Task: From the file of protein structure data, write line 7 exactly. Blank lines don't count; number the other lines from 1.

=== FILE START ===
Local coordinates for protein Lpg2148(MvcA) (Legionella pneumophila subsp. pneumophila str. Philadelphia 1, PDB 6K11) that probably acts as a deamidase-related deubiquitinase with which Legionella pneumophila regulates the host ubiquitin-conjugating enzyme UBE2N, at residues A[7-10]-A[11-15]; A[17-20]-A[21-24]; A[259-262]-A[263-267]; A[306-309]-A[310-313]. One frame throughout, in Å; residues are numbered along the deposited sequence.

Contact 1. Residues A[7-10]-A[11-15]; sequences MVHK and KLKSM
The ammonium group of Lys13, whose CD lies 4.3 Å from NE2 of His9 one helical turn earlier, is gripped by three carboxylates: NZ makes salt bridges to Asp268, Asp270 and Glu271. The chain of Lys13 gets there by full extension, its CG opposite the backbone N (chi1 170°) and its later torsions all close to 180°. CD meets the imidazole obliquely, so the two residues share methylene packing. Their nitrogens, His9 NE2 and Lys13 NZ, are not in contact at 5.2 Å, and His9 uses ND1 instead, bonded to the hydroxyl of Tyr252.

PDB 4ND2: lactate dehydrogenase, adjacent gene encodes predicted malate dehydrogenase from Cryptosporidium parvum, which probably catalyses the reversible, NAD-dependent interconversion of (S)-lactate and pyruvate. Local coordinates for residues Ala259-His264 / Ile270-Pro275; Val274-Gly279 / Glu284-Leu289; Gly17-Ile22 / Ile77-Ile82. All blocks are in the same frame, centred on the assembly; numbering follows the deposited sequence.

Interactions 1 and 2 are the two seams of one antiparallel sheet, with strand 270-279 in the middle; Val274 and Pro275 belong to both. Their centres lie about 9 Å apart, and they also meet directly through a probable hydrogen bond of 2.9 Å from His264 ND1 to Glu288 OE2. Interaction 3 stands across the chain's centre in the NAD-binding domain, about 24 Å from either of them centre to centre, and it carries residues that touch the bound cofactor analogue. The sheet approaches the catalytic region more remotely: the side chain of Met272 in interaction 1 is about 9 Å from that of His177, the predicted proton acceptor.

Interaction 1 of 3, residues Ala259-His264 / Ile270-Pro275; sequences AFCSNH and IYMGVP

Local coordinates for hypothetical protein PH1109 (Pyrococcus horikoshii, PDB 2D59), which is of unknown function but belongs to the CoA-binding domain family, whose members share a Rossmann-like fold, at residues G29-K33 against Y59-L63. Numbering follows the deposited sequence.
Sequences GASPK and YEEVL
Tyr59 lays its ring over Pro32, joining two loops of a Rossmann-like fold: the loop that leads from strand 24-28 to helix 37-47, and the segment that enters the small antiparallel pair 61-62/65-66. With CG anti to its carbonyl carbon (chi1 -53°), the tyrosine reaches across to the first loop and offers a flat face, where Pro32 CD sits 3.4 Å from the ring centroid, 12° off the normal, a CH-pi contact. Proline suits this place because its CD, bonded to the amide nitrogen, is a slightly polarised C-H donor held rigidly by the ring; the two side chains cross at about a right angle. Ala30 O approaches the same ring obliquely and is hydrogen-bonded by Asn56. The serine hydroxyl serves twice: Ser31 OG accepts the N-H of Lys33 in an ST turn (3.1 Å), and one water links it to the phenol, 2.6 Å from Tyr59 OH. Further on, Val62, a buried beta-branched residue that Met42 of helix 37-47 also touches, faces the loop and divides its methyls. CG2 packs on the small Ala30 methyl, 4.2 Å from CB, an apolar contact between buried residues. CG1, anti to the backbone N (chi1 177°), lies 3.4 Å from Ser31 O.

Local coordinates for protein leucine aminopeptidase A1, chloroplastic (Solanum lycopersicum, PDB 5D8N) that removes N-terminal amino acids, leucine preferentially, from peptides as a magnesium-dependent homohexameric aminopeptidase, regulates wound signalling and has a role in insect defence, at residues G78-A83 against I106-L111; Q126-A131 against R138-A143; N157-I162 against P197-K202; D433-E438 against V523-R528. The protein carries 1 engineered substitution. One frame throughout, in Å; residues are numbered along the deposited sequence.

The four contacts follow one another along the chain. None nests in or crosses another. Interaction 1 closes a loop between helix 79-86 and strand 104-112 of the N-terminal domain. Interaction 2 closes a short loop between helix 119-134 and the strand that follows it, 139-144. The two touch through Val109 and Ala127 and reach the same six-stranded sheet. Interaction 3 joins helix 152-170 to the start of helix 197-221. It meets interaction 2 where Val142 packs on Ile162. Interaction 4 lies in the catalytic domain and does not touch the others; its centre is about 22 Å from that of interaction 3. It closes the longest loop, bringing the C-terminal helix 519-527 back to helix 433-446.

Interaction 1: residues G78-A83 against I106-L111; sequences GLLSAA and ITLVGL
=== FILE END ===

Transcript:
Local coordinates for hypothetical protein PH1109 (Pyrococcus horikoshii, PDB 2D59), which is of unknown function but belongs to the CoA-binding domain family, whose members share a Rossmann-like fold, at residues G29-K33 against Y59-L63. Numbering follows the deposited sequence.